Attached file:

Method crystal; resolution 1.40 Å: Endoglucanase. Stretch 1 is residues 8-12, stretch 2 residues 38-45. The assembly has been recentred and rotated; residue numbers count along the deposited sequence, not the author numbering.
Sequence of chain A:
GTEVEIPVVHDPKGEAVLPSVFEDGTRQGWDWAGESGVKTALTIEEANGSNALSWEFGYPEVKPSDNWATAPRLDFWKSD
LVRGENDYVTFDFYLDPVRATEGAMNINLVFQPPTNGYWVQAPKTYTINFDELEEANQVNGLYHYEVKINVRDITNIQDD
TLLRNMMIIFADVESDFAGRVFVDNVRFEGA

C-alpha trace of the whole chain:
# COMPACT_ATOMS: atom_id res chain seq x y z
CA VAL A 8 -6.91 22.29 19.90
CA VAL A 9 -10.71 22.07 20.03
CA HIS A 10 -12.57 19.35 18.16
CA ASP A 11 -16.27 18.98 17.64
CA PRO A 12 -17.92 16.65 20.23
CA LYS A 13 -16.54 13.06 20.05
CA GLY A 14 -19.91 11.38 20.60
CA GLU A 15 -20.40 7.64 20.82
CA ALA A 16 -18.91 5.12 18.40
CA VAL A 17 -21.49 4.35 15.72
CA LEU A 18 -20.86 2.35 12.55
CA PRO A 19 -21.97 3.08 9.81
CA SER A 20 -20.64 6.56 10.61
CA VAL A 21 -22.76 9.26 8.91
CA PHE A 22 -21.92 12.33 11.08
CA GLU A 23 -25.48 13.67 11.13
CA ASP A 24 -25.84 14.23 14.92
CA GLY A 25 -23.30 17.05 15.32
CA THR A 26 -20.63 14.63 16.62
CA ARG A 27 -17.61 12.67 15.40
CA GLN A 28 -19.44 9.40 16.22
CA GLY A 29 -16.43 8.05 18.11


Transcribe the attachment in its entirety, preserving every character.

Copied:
Method crystal; resolution 1.40 Å: Endoglucanase. Stretch 1 is residues 8-12, stretch 2 residues 38-45. The assembly has been recentred and rotated; residue numbers count along the deposited sequence, not the author numbering.
Sequence of chain A:
GTEVEIPVVHDPKGEAVLPSVFEDGTRQGWDWAGESGVKTALTIEEANGSNALSWEFGYPEVKPSDNWATAPRLDFWKSD
LVRGENDYVTFDFYLDPVRATEGAMNINLVFQPPTNGYWVQAPKTYTINFDELEEANQVNGLYHYEVKINVRDITNIQDD
TLLRNMMIIFADVESDFAGRVFVDNVRFEGA

C-alpha trace of the whole chain:
# COMPACT_ATOMS: atom_id res chain seq x y z
CA VAL A 8 -6.91 22.29 19.90
CA VAL A 9 -10.71 22.07 20.03
CA HIS A 10 -12.57 19.35 18.16
CA ASP A 11 -16.27 18.98 17.64
CA PRO A 12 -17.92 16.65 20.23
CA LYS A 13 -16.54 13.06 20.05
CA GLY A 14 -19.91 11.38 20.60
CA GLU A 15 -20.40 7.64 20.82
CA ALA A 16 -18.91 5.12 18.40
CA VAL A 17 -21.49 4.35 15.72
CA LEU A 18 -20.86 2.35 12.55
CA PRO A 19 -21.97 3.08 9.81
CA SER A 20 -20.64 6.56 10.61
CA VAL A 21 -22.76 9.26 8.91
CA PHE A 22 -21.92 12.33 11.08
CA GLU A 23 -25.48 13.67 11.13
CA ASP A 24 -25.84 14.23 14.92
CA GLY A 25 -23.30 17.05 15.32
CA THR A 26 -20.63 14.63 16.62
CA ARG A 27 -17.61 12.67 15.40
CA GLN A 28 -19.44 9.40 16.22
CA GLY A 29 -16.43 8.05 18.11